Audie Award Nominee, Literary Fiction, 2013
A heartwarming novel about larger-than-life characters and second chances....
Former academic Arthur Opp weighs 550 pounds and hasn’t left his rambling Brooklyn home in a decade. Twenty miles away in Yonkers, seventeen-year-old Kel Keller navigates life as the poor kid in a rich school and pins his hopes on what seems like a promising baseball career - if he can untangle himself from his family drama. The link between this unlikely pair is Kel’s mother, Charlene, a former student of Arthur’s. After nearly two decades of silence, it is Charlene’s unexpected phone call to Arthur - a plea for help - that jostles them into action. Through Arthur and Kel’s own quirky and lovable voices, Heft tells the winning story of two improbable heroes whose sudden connection transforms both their lives. Like Elizabeth McCracken’s The Giant’s House, Heft is a novel about love and family found in the most unexpected places.
©2012 Liz Moore (P)2012 Blackstone Audio, Inc.
“A suspenseful, restorative novel from one of our fine young voices.” (Colum McCann, National Book Award–winning author)
“In Heft, Liz Moore creates a cast of vulnerable, lonely misfits that will break your heart and then make it soar. What a terrific novel!” (Ann Hood, best-selling author of The Red Thread)
“This is the real deal, Liz Moore is the real deal - she’s written a novel that will stick with you long after you’ve finished it.” (Russell Banks, Pulitzer Prize finalist)
Love my family....along with guitars, cameras, and a good book!
This novel was quite an eye opener. It helped me to catch a glimpse inside the mind of individuals who struggle with things far beyond what I have had to deal with temporally. People both physically challenged, as well as emotionally broken and bereft. This book challenged ME emotionally. It caused me to evaluate my own life, and the way that I perceive society and those around me. It also made me very thankful for the relationships that I have.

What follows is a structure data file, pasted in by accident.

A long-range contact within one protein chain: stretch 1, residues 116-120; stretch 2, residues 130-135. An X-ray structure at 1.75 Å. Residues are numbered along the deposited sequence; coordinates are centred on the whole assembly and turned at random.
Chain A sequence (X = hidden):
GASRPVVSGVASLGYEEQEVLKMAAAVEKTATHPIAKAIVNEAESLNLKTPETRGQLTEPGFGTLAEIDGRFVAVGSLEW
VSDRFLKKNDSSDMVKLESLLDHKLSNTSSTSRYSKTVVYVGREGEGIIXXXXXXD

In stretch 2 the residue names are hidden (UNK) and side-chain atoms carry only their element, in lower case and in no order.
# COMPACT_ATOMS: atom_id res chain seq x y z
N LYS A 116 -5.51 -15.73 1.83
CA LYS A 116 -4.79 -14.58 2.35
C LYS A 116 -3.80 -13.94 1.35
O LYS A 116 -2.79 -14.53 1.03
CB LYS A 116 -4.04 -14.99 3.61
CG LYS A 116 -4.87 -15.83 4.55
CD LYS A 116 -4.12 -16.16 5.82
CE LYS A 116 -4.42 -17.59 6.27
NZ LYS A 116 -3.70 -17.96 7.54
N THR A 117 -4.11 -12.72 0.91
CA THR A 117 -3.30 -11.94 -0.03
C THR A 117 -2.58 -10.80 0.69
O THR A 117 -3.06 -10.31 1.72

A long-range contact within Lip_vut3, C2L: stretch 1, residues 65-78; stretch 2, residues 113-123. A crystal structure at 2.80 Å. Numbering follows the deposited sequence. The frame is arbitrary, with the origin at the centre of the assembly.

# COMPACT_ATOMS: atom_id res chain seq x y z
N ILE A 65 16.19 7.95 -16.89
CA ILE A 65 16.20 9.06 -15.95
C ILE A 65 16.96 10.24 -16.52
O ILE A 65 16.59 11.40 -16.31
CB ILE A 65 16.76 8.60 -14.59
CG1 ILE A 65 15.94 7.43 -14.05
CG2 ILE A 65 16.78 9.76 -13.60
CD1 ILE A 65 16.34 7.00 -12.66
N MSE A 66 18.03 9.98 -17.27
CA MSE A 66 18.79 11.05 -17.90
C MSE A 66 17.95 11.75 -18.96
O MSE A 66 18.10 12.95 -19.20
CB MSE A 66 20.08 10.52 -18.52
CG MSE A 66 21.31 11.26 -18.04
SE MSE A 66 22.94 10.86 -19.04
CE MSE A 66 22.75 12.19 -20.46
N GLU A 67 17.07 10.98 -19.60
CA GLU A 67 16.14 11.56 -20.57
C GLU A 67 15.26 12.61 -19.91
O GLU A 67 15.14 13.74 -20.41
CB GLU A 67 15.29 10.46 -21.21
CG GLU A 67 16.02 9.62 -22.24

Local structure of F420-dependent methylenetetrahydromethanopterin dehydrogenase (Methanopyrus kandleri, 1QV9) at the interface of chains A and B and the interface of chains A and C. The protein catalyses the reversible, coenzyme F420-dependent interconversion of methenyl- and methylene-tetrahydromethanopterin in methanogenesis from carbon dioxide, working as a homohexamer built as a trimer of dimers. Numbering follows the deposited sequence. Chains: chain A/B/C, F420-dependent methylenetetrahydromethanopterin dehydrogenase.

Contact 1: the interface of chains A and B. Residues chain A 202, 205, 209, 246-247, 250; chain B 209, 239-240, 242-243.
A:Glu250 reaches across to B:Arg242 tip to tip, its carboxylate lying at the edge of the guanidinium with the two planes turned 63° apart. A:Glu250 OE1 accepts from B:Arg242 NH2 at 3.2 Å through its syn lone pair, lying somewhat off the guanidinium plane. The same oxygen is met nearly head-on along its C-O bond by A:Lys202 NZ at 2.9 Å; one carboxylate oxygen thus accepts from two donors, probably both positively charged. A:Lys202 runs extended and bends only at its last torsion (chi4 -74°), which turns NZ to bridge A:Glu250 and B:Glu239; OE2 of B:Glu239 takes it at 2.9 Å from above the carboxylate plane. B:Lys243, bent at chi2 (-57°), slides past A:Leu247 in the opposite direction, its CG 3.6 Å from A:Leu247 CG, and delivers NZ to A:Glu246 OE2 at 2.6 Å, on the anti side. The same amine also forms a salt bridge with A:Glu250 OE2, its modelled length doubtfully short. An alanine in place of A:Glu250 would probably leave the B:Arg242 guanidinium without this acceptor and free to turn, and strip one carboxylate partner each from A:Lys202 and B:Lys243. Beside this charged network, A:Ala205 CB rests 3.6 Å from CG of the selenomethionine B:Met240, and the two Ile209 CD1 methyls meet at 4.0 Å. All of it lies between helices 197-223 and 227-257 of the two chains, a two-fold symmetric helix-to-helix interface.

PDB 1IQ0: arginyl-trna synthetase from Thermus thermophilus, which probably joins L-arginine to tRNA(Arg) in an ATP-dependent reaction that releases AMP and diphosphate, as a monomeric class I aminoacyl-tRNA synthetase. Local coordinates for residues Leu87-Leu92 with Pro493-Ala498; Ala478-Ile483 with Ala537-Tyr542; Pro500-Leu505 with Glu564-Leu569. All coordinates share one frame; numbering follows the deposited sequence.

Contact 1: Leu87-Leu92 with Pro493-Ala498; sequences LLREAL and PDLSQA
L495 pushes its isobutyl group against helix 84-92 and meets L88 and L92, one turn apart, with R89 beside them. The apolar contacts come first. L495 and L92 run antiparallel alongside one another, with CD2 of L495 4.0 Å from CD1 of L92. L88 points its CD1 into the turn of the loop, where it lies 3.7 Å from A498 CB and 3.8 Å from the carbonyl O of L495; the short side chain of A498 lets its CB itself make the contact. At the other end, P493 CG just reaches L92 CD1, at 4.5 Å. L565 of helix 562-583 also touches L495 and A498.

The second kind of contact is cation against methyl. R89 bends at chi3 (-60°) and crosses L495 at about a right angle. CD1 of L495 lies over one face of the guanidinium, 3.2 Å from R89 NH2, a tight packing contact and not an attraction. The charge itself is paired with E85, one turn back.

I thought that the character development was far superior to other books in this genre. The 2 main characters were completely exposed and left bare for the reader to examine, dissect, and immerse into. I loved it.
No I would not. Heft (Arthur) was a great character to start. To understand a recluse and the how's and why's they are the way they are was very intriguing to me. But once we get into the why's it was explained at a very high level. His rationale was so basic for being the way he was. Without giving so much away, his struggles in life were far less than most and his secret life was nothing short of just being kind of pathetic. I can imagine him - and I believe there are people like him - just spending their lives on a couch with very little to live for.
So much. If the author is going to tell a story that is likely many peoples same life story then she should take some tips from Donna Tartt on how to build characters, settings and true deep emotions and feelings. This story was about people that didn't know any better than to have a mediocre life and miss out on making the most of their lives. I struggle to write what I am trying to say other than there was no real depth or explanation as to why any of these characters were the way they were.
Arthur was really pleasant to listen tooKel's voice was so irritating, weak, pathetic and annoying - blech
Not really - not unless they have some magnificent revelation and take the world by storm
Just that I kept waiting for something to happen and it was a let down